I hate borders. I always hated them
. It depends on the fact that I've been a foreigner in my country for so many years. It depends on the uncontrolled power that the officers can have on the people that need to pass in their sneaky net. Step one, Laotian side, they asked some extra dollars each for 'overtime work' meaning you need to pay if you want to have your exit stamp or you will lose your bus. Managed to have discount after a lot of talking and discussing. Will never forget the asymmetric face of the officer, his thin mustache, his arrogance, and of course his big golden ring. Step two, the same rings were waiting on the other side of the border. Again discussions, lot of discussions. Luckily in the end I realized that being corrupt doesn't mean to know math, started from paying in kip and changed to dollars and then to kip and then to bath and then to a mix of the three currency, in the end we managed to pay way less than what they refused at the first offer and they also give as a waver for the next steps of the process (no more tea money for the one opening the passport, the one looking for an empty page, the one putting the stamps, and the one stapling) Each one with a big golden ring. At the end of all this the bus owner received us with couple of more taps on the shoulder. The party-tourists with couple of yawns. Sorry guys, too much fun in trying not to pay assholes.
The first Cambodia we saw is a flat land, covered with dark clouds
. Looking outside and reading the history of the Khmer Rouge I keep repeating to myself the words used to describe Cambodia in those days: an endless open air jail. It might depend from the fact that I'm born at the feet of the Elbourz mountains, I've moved the first steps on the hills of Tuscany, I spent my turbulent years embraced by Alps, and finally moved in Milan, where there are concrete mountains hiding inconvenient horizons. But i know, it has always been like this, the continuum flat lands give me a entrapment feeling. All this is mixed with the impression of the genocide that has been consumed in this land. I'm tired, and curious about the coming days. Curious to understand, if possible. As much as possible. While looking out of the window I start to collect similarities and differences. You could easily say that everything is the same, and everything is different. It is a matter of how many details you want to compare. But there is one thing that makes me already love this country in this moment. I'm drawn and outside is just full of women dressed with pyjamas! I close the eyes and wait to arrive.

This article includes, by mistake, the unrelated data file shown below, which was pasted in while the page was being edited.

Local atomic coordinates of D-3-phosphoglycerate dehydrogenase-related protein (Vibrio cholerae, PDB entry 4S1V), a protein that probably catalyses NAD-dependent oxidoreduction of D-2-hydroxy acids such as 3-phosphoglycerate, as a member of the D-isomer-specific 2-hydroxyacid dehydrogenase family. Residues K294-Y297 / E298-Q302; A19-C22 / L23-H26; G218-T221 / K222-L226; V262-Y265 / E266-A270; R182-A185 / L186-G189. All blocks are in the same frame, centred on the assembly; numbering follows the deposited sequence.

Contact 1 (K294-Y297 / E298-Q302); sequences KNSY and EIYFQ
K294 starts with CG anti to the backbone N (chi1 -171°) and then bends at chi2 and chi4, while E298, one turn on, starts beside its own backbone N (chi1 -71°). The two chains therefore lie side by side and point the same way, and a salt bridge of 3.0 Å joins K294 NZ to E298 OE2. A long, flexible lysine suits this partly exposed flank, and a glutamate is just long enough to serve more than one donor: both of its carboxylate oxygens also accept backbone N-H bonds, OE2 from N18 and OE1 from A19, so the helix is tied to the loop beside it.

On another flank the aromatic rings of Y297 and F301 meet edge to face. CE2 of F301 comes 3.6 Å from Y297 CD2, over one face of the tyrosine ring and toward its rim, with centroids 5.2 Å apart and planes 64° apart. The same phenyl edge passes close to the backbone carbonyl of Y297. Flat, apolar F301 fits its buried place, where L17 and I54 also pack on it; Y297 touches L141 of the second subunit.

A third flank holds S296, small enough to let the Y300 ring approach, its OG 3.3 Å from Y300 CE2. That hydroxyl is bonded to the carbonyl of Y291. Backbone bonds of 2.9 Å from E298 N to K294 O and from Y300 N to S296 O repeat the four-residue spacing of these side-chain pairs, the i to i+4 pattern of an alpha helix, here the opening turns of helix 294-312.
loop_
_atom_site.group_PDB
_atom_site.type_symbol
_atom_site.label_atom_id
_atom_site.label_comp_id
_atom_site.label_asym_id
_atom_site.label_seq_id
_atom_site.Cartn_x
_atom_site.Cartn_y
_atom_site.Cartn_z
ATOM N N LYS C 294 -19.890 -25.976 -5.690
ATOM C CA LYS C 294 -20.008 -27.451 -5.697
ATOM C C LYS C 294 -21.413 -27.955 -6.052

10 km by feet. We could have paid the touristy price to get to the first town after the border, but I could not accept such a high price. I have my feet and I can walk down till the main road. With a bit of tension here and there also my sister did it. For basically the same price we managed to reach Kampong Cham, the small town were we could take the bus to Siem Reap. Just few kilometers after our random collection point on the main road, we picked up a bunch of tourists coming form Don Det. There was a seat missing, and I accepted to seat in front with the driver and the owner of the bus. He was somehow happy of us, showed me the price the party-party guys were paying to get to the same city we were heading to. We paid half the price, almost, and he kept tapping on my shoulder saying that he liked me while we were running direction Cambodia